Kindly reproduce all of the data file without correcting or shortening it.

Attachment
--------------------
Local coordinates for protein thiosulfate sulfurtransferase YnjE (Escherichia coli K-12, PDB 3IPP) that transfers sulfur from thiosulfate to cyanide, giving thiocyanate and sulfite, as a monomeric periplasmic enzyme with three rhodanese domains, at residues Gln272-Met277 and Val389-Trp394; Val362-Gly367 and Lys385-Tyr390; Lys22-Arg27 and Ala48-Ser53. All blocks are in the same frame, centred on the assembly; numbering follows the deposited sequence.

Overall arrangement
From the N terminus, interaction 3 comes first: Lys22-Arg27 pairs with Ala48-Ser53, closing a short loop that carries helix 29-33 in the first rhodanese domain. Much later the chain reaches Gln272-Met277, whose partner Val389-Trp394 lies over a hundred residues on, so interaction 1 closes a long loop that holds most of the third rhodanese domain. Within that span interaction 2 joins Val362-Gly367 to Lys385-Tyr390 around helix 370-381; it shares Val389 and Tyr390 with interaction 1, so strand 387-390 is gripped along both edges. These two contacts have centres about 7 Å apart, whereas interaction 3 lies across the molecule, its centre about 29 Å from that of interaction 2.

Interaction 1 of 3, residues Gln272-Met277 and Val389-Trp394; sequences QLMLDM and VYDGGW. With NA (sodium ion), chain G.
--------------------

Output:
Local coordinates for protein thiosulfate sulfurtransferase YnjE (Escherichia coli K-12, PDB 3IPP) that transfers sulfur from thiosulfate to cyanide, giving thiocyanate and sulfite, as a monomeric periplasmic enzyme with three rhodanese domains, at residues Gln272-Met277 and Val389-Trp394; Val362-Gly367 and Lys385-Tyr390; Lys22-Arg27 and Ala48-Ser53. All blocks are in the same frame, centred on the assembly; numbering follows the deposited sequence.

Overall arrangement
From the N terminus, interaction 3 comes first: Lys22-Arg27 pairs with Ala48-Ser53, closing a short loop that carries helix 29-33 in the first rhodanese domain. Much later the chain reaches Gln272-Met277, whose partner Val389-Trp394 lies over a hundred residues on, so interaction 1 closes a long loop that holds most of the third rhodanese domain. Within that span interaction 2 joins Val362-Gly367 to Lys385-Tyr390 around helix 370-381; it shares Val389 and Tyr390 with interaction 1, so strand 387-390 is gripped along both edges. These two contacts have centres about 7 Å apart, whereas interaction 3 lies across the molecule, its centre about 29 Å from that of interaction 2.

Interaction 1 of 3, residues Gln272-Met277 and Val389-Trp394; sequences QLMLDM and VYDGGW. With NA (sodium ion), chain G.